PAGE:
Are foaming cleansers bad for your skin? We get to the bottom of this often-asked question!
There are few things more satisfying than working up a cloudy foam on your face when you wash in the morning. But for those of us with dry and sensitive skin, we have probably heard someone say at some point that foaming cleansers should be avoided at all costs. And in recent years, more and more people are choosing to toss their foaming cleansers and switch to non-foaming gels and cream cleansers.
But I love a good foaming cleanser! I think it feels better and leaves my skin feeling cleaner. So I decided it was time to investigate just what made foaming cleansers so bad, and what I needed to know to make sure I was choosing the right cleanser.
Why do people avoid foaming cleansers?
The easy answer to this is that foaming agents—the ingredients that allow your cleanser to make those satisfying little bubbles—can be super irritating for your skin. But, not all foaming agents are created equal!
The most common culprit is Sodium Lauryl Sulfate, or SLS. SLS acts as a surfactant and is common in shampoos, conditioners, facial cleansers, and other products. Extensive studies have been done on SLS, and it has been found to be incredibly sensitizing to skin, and has been linked to irritation numerous times. In fact, when new ingredients are being tested they are often compared to SLS to determine if they are gentle enough for skin. So, it’s pretty harsh, and if you have sensitive skin, you probably want to avoid it, as it may strip your skin and leave it dry and irritated.
But, that doesn’t mean you can’t use a foaming cleanser—there are lots of foam cleansers that are gentle and made without SLS. One that we love is the Etude House SoonJung pH 6.5 Whip Cleanser, which is made without SLS and has hydrating ingredients, like glycerin, and calming ones, like madecassoside. Plus, it has a low pH of 6.5.
It should also be noted that there have been multiple studies done which have determined that SLS isn’t bad for you, it just sensitizes your skin. So, if you aren’t someone who struggles with sensitive skin, SLS may not be an issue for you at all! As always, patch test, and if your skin seems to be fine, you probably don’t have a sensitivity to SLS.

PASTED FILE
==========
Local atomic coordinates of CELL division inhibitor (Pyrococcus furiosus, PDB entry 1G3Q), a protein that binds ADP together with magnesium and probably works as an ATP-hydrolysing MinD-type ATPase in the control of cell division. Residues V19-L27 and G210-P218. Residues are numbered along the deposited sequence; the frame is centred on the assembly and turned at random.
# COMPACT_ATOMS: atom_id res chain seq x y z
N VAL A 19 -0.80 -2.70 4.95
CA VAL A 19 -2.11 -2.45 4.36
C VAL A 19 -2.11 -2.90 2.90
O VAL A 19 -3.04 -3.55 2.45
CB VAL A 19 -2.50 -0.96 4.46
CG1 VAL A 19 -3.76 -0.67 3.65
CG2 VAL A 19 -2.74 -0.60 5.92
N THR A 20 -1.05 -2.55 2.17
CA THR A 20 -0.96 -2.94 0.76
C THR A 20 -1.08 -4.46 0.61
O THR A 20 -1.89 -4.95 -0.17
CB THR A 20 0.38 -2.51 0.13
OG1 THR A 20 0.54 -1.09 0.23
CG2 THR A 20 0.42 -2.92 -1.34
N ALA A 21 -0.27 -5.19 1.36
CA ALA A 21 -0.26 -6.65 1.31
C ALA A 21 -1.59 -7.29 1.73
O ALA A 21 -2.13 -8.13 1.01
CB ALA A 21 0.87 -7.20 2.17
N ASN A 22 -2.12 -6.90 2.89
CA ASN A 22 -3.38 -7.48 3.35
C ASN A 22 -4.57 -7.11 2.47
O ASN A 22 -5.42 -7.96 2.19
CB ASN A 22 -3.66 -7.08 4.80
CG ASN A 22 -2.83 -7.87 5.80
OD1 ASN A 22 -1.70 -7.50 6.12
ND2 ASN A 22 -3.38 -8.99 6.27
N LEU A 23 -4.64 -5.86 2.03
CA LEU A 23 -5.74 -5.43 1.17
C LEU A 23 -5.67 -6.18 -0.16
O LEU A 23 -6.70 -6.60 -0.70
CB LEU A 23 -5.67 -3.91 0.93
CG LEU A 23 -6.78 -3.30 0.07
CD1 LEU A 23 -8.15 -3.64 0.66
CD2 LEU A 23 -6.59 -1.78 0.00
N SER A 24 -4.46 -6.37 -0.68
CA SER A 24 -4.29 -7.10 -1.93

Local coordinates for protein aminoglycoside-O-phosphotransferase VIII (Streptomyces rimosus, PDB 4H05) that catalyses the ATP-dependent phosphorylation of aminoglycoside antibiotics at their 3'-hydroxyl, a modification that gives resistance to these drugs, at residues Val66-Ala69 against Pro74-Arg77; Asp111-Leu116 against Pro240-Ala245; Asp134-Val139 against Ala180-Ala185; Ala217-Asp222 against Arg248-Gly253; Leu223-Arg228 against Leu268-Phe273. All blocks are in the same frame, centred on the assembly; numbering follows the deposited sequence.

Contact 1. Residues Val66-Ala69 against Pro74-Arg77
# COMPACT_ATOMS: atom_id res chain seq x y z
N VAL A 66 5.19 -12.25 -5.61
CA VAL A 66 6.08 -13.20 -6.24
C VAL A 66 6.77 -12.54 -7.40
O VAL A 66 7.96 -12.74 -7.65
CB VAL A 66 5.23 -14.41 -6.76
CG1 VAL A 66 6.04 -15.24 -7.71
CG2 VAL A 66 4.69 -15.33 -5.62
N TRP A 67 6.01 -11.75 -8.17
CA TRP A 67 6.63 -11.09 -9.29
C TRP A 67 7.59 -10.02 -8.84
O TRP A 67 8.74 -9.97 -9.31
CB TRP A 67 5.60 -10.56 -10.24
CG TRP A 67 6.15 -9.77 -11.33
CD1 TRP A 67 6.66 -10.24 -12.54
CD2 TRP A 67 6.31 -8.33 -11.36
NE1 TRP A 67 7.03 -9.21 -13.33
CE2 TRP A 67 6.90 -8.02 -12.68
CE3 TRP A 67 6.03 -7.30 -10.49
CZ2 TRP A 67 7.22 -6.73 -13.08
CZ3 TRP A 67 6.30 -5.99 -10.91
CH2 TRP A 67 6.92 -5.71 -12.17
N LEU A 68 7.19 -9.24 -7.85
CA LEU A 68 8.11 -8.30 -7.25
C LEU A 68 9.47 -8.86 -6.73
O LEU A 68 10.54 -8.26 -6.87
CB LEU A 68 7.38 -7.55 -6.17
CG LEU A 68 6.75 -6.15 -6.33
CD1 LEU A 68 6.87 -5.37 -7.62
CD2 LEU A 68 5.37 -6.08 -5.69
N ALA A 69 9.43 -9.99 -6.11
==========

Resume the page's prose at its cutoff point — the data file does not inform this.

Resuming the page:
My cleanser doesn’t have SLS…why is it still irritating my skin?
First, you should check if there are other reasons your cleanser could be irritating your skin beyond foaming agents. For example, if it has a high pH, it can dry out your skin and wear down your skin barrier, leading to irritation and sensitivity. Or, it could contain drying ingredients like denatured alcohol (alcohol denat).
Make sure you are using a foaming cleanser that has a low pH and gentle ingredients to avoid these issues. A great option is the COSRX Low pH Good Morning Cleanser, which has a perfectly-balanced pH and soothing ingredients like tea tree leaf oil and sacchromyces ferment. But it still has a super satisfying suds because it uses a far gentler surfactant: Sodium Lauroyl Methyl Isethionate. This surfectant is like the super gentle and sensitive sibling of SLS.
If you are still getting irritation and dryness from your cleanser, your skin may just be a bit too sensitive even for the mildest foaming agents, and that’s OK! You should stick to gentle and soothing gel cleansers, which get the job done just as well without stripping your skin. My favorite is the Troiareuke Acsen Oil Cut Cleanser. It’s soothing and refreshing and made specifically for acneic and sensitive skin. It also features great ingredients, like papaya extract and aloe.
Foam cleansers, like all of skin care, just aren’t one size fits all. If your skin isn’t sensitive, you’re probably fine to use just about any cleanser you want, as long as it works the way you want it to. If you’re struggling with sensitivity or dryness, you may want to give a gel a try.
But if you’re like me and love the feeling of a sudsy, cloudy foam, just steer clear of SLS and look for a cleanser with mild foaming agents, gentle ingredients, and a low pH. Happy cleansing!